Advertisement
YOU ARE HERE: LAT HomeCollections

The volcano builder

The Voyage That Never Ends Malcolm Lowry in His Own Words, Malcolm Lowry, edited by Michael Hofmann, New York Review Books: 518 pp., $27.95

September 09, 2007|Nicholas Delbanco | Nicholas Delbanco is the Robert Frost Distinguished University professor at the University of Michigan. His most recent novel is "Spring and Fall."

Malcolm Lowry was born in 1909 in Liverpool, England, to a family of prosperous and proper -- therefore disapproving -- cotton brokers. Sufficiently an embarrassment so that his father paid him to live abroad, Lowry spent time in Paris, New York, Mexico, Italy, Los Angeles and Canada; he ended his personal "Voyage That Never Ends" in a cottage in Ripe, Sussex, on June 27, 1957. Death was occasioned by a lethal combination of barbiturates and alcohol; he had been a prodigious drinker, and his predictive if tongue-in-cheek poem-epitaph tells the tale:

. . . Malcolm Lowry

late of the Bowery

whose prose was flowery

if somewhat glowery

who worked nightly

and sometimes daily

and died, playing the ukulele.

It has been 50 years since Lowry's "death by misadventure" -- the verdict pronounced by the coroner. His work lives on. The author is best known and most admired for "Under the Volcano" (1949), a masterpiece of psychological and political mythopoeia detailing the final day of Geoffrey Firmin, a British consul in Mexico -- as well as those who remember him on the Day of the Dead one year later. The consul, his wife, Yvonne, and his half-brother, Hugh, together comprise a kind of Everyman as well as an eternal triangle; Lowry gives them other names in other books. This one's structure borrows from Dante's "Inferno," Cervantes' "Don Quixote" and Goethe's "Faust," with interspersed allusions to a grab-bag of texts such as the Hindu epic Mahabharata, the parable of the Good Samaritan, "Moby-Dick" and Donald Duck. A dazzling display of literary technique, it's also very funny and, at the core, romantic -- a story of doomed lovers in the shadow of the paired volcanoes, Ixtaccihuatl and Popocatepetl, and a world on the brink of World War II. Some have dismissed it as merely a sustained description of a drunkard, but many writers -- this reviewer among them -- consider it one of the 20th century's major novels.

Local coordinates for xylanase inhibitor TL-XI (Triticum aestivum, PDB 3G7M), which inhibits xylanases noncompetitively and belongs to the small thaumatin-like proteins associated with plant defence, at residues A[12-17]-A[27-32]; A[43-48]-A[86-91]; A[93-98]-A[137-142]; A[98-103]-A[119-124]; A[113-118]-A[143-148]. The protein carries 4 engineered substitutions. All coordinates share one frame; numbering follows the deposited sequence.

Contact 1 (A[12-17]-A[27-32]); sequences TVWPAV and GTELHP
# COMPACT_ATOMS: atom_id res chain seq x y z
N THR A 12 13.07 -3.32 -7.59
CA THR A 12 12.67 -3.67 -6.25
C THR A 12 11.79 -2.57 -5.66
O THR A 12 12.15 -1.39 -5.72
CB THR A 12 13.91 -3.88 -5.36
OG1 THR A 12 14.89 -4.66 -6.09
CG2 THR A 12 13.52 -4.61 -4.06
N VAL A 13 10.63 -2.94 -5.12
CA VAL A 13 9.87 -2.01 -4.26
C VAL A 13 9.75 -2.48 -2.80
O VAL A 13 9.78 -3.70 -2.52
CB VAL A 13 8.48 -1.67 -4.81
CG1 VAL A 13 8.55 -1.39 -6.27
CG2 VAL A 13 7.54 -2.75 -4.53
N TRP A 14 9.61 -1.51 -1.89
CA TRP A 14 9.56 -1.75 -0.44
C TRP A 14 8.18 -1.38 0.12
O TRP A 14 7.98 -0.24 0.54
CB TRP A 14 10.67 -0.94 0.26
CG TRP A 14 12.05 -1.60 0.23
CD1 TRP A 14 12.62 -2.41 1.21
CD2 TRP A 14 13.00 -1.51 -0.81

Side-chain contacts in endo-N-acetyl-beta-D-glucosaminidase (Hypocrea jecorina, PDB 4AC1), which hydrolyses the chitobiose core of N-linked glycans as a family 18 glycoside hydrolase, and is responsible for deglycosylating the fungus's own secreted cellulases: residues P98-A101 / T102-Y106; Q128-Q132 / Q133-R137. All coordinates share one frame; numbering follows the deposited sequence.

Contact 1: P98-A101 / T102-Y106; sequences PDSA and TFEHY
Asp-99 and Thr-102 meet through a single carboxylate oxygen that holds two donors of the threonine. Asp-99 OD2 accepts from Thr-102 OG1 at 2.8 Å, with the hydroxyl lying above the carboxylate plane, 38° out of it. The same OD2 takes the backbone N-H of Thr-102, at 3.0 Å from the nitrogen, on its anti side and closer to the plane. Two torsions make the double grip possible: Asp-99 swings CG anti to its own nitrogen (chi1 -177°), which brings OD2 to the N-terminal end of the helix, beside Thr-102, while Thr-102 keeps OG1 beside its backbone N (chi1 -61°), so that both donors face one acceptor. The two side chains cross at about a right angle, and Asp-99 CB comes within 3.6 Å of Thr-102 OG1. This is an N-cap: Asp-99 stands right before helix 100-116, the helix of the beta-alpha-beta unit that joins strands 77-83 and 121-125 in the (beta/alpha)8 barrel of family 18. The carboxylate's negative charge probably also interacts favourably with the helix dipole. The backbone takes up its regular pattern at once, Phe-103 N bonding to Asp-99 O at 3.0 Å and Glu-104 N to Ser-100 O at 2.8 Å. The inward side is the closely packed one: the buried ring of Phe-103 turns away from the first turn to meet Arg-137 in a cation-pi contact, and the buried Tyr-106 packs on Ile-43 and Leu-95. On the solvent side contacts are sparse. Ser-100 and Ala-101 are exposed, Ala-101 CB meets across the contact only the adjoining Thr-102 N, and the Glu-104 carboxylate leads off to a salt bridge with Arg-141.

Like Joyce's "Ulysses" (a formative text for Lowry), the book demands close scrutiny. And it rewards careful study. Lowry layered his language with meaning, creating a kind of palimpsest in the process of revision, and his letter to his publisher, Jonathan Cape (dated Jan. 2, 1946, and occupying more than 40 pages of "The Voyage That Never Ends") remains the single best defense of "Under the Volcano"; it should forever put to rest the condescending suggestion that an author cannot understand his or her own purpose. From a short story of the same name, completed in 1938 (and republished here), the work was enlarged into a dense but never daunting triumph of narrative achievement; it stands as an example of the "possessed" artist grown self-possessed.

During his lifetime, Lowry also published an early novel, "Ultramarine," about a young man at sea. In part an hommage to his mentor Conrad Aiken's "Blue Voyage" (Aiken called it "purple passage"), it's an apprentice tale. A handful of stories and poems made their way into print. Then "Under the Volcano" appeared; its originality was recognized in the year of publication and its author's reputation was made. As is the case with that other prodigious drinker and talent, Ernest Hemingway, Lowry seems to have been more productive after death than when alive; though there's no line of furniture or "look-alike" contest in place, his adepts continue to clamor for work-desk leavings and scraps.

In the main, however, Lowry has been ill-served by the posthumous publication of such texts as "Lunar Caustic," "Dark as the Grave Wherein My Friend Is Laid" and "October Ferry to Gabriola." They bear the traces of haste that he excised from "Under the Volcano," and though conceived of as components of a whole (to be titled, as is this collection, "The Voyage That Never Ends"), they are best read as works-in-progress. An exception to the rule is the volume of short stories "Hear Us O Lord From Heaven Thy Dwelling Place," the first of such posthumous books to appear (from J.B. Lippincott in 1961) and the one that contains another masterpiece, "The Forest Path to the Spring." As Lowry writes in and of that story, "[W]hat I had learned of nature, and the tides and the sunrises I tried to express. And I tried to write of human happiness in terms of enthusiasm and high seriousness usually reserved for catastrophe and tragedy."

Advertisement
Los Angeles Times Articles
|
|
|